Case of the Month: August, 2012, Page 4
- 46-year-old male with a distant history of follicular non-Hodgkin's lymphoma status post allogenic stem cell transplant and chronic graft versus host disease presented with several months of increasing shortness of breath and left chest wall pain and muscle spasms to outside PCP. An outside chest radiograph he had brought with him showed a 24 x 12cm left chest mass that was not present on the most recent radiograph 11 months prior.
- CT with contrast showed a 20.3 x 17.1 x 12.7 cm left hemithorax mass involving the anterior mediastinum with intimate association with the vessels of the superior mediastinum and left hilum, abutment of the left cardiac margin, effacement of the left main bronchus, and near total atelectasis of the left upper lobe and superior segment left lower lobe. Subsequent left anterior mediastinoscopic biopsy of the mass was consistent with spindle cell rhabdomyosarcoma, grade 3.
- Patient was discharged for outpatient management but readmitted 3 weeks later with worsening symptoms. . Chest MRI/MRA showed significant interval increase in size of mass now measuring 28 x 20 x 17 cm with total collapse of left lung, marked narrowing of the left main pulmonary artery and minimal perfusion of the left lung, increased mass effect on mediastinum and inferior displacement of left hemidiaphragm, encasement of great vessels at aortic arch, and occlusion of the left brachiocephalic vein. Resection of the mass and left pneumonectomy was performed. Subsequent pathology was consistent with a malignant solitary fibrous tumor of the pleura with high grade myosarcomatous and fibrosarcomatous transformation.
Localized Fibrous Tumor of the Pleura:
- Most commonly involves the inferior hemithorax although occasionally found in the mediastinum, lung, heart, or pericardium and less commonly extrathoracic. There is a slight female predominance and the majority of cases occur in the 6th and 7th decades.
- LFTP is a mesenchymal tumor most often presenting as a solitary lesion arising from the visceral pleura. About half are pedunculated although adhesions to the adjacent parietal pleura and pericardium are common. They are generally smooth, well-circumscribed masses with variegated cut surfaces that often have a whorled or nodular pattern and malignant lesions are more likely to have areas of cystic change, hemorrhage, and necrosis. Histologically they appear as low-grade neoplasms with ovoid to spindle-shaped cells, round to oval nuclei, and faintly cytoplasmic nuclei. Microscopic architecture is most commonly the "patternless pattern" with tumor cells and collagen arranged in a random fashion. Immunohistochemistry and electron microscopy have helped to reveal that these lesions are distinct from the more common primary pleural tumor mesothelioma. They have been shown to express vimentin (a marker of mesenchymal cells) and CD34 (a transmembrane cell-surface glycoprotein universally found in dendritic interstitial cells).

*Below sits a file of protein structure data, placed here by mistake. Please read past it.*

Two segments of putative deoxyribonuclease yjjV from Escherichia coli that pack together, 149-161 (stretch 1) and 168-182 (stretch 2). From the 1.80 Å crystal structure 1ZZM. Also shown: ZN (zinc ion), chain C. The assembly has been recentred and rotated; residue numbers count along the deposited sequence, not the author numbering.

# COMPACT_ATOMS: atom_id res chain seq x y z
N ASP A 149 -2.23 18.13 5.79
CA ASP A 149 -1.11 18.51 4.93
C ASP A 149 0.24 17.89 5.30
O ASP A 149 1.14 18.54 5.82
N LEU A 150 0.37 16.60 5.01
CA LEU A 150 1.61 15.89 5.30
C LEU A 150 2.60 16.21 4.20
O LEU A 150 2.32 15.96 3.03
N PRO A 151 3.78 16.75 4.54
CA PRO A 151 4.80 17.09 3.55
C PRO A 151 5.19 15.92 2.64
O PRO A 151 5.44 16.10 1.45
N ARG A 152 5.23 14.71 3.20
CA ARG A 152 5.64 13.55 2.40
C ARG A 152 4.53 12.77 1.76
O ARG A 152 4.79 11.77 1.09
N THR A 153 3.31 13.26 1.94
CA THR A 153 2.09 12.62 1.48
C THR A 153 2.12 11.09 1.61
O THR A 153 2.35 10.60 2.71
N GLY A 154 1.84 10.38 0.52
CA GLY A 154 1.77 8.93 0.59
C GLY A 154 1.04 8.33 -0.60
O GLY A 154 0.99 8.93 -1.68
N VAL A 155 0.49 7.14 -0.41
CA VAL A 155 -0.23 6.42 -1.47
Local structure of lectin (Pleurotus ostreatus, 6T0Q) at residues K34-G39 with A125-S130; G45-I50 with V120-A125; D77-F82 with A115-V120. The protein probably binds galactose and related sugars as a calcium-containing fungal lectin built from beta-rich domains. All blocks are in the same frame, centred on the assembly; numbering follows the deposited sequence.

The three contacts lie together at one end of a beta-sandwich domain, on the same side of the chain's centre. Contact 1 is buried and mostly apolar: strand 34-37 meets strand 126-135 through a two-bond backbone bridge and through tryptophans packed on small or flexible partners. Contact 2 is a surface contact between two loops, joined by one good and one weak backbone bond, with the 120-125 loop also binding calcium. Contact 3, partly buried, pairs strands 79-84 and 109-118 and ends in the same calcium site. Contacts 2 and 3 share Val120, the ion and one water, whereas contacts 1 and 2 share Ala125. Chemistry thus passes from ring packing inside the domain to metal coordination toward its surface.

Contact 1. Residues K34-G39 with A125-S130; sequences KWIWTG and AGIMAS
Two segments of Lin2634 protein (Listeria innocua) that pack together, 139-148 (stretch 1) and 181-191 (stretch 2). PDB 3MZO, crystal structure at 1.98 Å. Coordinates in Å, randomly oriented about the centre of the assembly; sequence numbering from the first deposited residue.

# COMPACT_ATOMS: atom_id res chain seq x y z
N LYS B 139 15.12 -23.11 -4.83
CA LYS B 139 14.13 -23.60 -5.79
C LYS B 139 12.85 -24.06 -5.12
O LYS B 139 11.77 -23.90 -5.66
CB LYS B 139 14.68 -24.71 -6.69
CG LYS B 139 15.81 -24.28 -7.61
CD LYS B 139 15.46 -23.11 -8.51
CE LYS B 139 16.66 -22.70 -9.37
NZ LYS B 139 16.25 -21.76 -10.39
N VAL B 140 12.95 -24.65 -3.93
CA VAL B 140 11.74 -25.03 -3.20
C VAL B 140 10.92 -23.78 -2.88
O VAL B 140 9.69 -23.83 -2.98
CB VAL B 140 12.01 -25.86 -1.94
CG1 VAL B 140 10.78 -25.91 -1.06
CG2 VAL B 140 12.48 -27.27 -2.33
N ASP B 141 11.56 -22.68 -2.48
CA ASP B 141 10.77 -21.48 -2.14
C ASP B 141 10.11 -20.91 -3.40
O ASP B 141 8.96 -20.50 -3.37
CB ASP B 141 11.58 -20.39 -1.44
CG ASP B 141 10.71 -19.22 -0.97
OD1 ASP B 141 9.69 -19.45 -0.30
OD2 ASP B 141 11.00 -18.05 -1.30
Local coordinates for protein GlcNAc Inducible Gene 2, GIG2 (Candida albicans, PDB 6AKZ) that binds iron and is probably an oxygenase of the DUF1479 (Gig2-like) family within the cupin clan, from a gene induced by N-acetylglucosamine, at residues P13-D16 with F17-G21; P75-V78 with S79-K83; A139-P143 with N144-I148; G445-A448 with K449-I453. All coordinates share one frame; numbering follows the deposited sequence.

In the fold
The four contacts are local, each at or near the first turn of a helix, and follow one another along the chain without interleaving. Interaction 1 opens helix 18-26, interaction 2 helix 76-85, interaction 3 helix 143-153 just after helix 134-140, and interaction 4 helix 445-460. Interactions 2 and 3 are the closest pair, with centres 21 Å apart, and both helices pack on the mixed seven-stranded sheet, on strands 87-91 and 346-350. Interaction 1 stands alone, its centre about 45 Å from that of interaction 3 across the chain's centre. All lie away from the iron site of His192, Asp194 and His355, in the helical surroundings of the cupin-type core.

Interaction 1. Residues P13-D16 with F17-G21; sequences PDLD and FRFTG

- All imaging modalities classically demonstrate a well-defined, lobular, non-invasive, solitary nodule or mass that abuts the pleural surface. They are reported to occur more commonly in the mid and inferior hemithorax. On radiography some of the margins may be well-defined while the pleural based margins are obscured. The lesions most often grow slowly but depending on their histologic grade growth rates may be rapid.
- On CT small lesions tend to be homogeneous and may form obtuse angles with the pleura suggestive of their pleural origin. Larger lesions tend to be more heterogeneous and are more likely to have acute angles with the pleura making their pleural origin more difficult to ascertain. Uncommonly, a pedicle may be visualized or indirectly surmised based on observed mobility of the mass. Mass effect on the lung and mediastinum is more common with malignant subtypes and some lesions may arise within the mediastinum itself. Calcification may occur. Lymphadenopathy is not associated. Enhancement is typical and depending on the amount of necrosis, hemorrhage, or cystic change may be more or less heterogeneous.
- Complete surgical excision is the treatment of choice and adjuvant chemotherapy likely has little benefit due to the low grade of most tumors. Long-term imaging follow-up and excision of any recurrent or metastatic disease is necessary.
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